Discount Hotels in New Orleans, Louisiana in the French Quarter

by Lisa Fritscher
Many discount hotels are located just blocks from New Orleans' famed St. Louis Cathedral

Many discount hotels are located just blocks from New Orleans' famed St. Louis Cathedral

usa image by TEMISTOCLE LUCARELLI from

Also known as the Vieux Carré, the French Quarter is the oldest section of New Orleans. Bounded by Canal Street, Rampart Street, Esplanade Avenue and the Mississippi River, the Quarter is only seven blocks wide by 13 blocks long. The Quarter is easily walkable, making the exact location of your hotel almost irrelevant. Discount hotel rooms abound, particularly at the Quarter’s independent hotels.

The French Quarter Collection

The French Quarter Collection consists of 10 properties scattered throughout the French Quarter. The hotels are historic in nature, housed in buildings that have existed since the 1800s. Look for distinctly New Orleans touches such as walled courtyards and wrought-iron balconies. The Bourbon Orleans was built on the site of the old Orleans Theater, and is reputed to be haunted by multiple spirits. The Inn on Bourbon sits on the site of America's first opera house and offers balconies that directly overlook Bourbon Street. As small, independently owned properties, the hotels are significantly less expensive than their larger neighbors, with average rates well under $100 per night (2010 prices). Rooms in the larger chain hotels along the edge of the Quarter regularly sell for $150 to $200 per night.

Budget Chains

Numerous chain hotels offer properties along the outskirts of the French Quarter. Among the best deals are Holiday Inn and Best Western. The Holiday Inn New Orleans French Quarter is on Royal Street, best known for its art galleries and antique stores. Built in 1847, the Holiday Inn Chateau LeMoyne is on Dauphine Street, just six blocks from Jackson Square. Located across from historic Armstrong Park on Rampart Street, the Best Western French Quarter Landmark is in the quieter residential section of the French Quarter. The hotel is just a short walk from the heart of the action, including the Bourbon Street nightclubs and the family-friendly Audubon Aquarium. All three hotels offer such full-service amenities as secure off-street parking, concierge services and on-site dining options. Rates vary by season, but are generally less than $100 per night (2010 pricing) rather than the $150 to $200 rates at nearby chain hotels.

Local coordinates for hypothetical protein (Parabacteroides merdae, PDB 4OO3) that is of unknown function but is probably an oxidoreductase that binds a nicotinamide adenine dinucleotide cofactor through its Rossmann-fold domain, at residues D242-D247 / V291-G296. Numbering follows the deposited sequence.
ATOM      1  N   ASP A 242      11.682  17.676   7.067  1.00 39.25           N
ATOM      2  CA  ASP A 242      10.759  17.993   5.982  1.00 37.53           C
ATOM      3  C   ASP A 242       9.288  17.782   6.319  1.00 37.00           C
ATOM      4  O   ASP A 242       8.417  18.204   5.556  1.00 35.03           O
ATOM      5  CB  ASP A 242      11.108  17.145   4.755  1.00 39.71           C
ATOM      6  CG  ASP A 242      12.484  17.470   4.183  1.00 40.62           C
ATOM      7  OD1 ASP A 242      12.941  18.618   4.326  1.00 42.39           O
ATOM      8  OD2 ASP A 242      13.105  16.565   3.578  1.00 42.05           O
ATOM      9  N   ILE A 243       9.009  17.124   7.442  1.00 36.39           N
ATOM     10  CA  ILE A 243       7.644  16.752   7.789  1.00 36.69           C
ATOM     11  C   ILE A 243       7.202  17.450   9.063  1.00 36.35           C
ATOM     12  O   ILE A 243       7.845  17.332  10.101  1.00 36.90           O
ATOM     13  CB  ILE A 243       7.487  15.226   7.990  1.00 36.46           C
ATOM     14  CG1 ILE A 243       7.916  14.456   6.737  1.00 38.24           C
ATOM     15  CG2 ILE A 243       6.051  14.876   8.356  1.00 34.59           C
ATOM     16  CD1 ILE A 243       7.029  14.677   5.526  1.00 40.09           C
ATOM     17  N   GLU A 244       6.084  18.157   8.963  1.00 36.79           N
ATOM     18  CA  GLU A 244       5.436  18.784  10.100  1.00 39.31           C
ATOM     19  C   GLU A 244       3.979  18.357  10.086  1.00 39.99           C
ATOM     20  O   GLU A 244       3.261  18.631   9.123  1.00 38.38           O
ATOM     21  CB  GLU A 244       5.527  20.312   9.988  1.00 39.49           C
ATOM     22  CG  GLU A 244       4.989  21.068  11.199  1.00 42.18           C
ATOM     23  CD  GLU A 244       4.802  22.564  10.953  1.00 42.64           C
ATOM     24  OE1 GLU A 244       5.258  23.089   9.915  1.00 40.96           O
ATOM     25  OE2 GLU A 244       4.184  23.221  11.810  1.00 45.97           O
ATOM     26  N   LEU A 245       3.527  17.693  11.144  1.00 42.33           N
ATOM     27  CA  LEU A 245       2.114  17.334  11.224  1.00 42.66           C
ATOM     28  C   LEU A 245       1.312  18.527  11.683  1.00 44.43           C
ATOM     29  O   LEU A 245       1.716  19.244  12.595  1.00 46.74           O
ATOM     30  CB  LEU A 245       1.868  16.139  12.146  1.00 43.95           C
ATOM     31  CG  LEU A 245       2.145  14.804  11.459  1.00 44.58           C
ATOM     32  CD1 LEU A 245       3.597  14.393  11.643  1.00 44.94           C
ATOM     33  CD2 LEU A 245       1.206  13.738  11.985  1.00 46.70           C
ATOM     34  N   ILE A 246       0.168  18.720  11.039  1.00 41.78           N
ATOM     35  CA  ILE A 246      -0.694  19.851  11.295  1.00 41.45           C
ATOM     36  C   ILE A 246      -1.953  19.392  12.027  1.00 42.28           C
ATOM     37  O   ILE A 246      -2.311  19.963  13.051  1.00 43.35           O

Independent Hotels

The French Quarter is dotted with independent properties. Most hotels in this category are small, containing fewer than 50 guest rooms, and offer basic budget-motel amenities. The Chateau Hotel, at the corner of St. Philip Street and Chartres Street in the residential section of the Quarter, offers valet parking and a swimming pool, both of which are relatively rare in budget-priced French Quarter properties. The Andrew Jackson Hotel, nestled among the antique shops of Royal Street, has a traditional Creole courtyard, an element that is typically filled with native plants and comfortable seating and surrounded by high walls that provide a buffer from ambient noise and pedestrian traffic. The hotel also features elegant wrought-iron balconies. Rates vary dramatically by season, but are often the lowest in town, regularly dipping below $70 per night (2010 pricing).

When to Go

New Orleans in general and the French Quarter in particular are driven by a year-round calendar of events. Mardi Gras is arguably one the best-known festivals in the world, but such events as the Satchmo Summer Festival, Jazz Fest and French Quarter Fest in the spring and the fall Bayou Classic also draw thousands of visitors. It can be tough to find a room at all during special events, and rates generally skyrocket. It is not unusual for a room that typically sells for $75 per night to cost upwards of $250 per night during special events. Book a refundable room as early as possible, but continue to watch the rates. If a property does not sell out, rates often drop drastically at the last minute. While special events turn up the volume on New Orleans' legendary party atmosphere, quieter periods reward visitors with the opportunity to mingle with locals and absorb the city's history and culture. Early summer is historically the slowest season, offering warm weather and vastly discounted room rates. The two weeks immediately following Thanksgiving allow visitors to enjoy the Christmas festivities without battling crowds or paying inflated prices.

About the Author

Lisa Fritscher is a freelance writer specializing in disabled adventure travel. She spent 15 years working for Central Florida theme parks and frequently travels with her disabled father. Fritscher's work can be found in both print and online mediums, including She holds a Bachelor of Arts in psychology from the University of South Florida.

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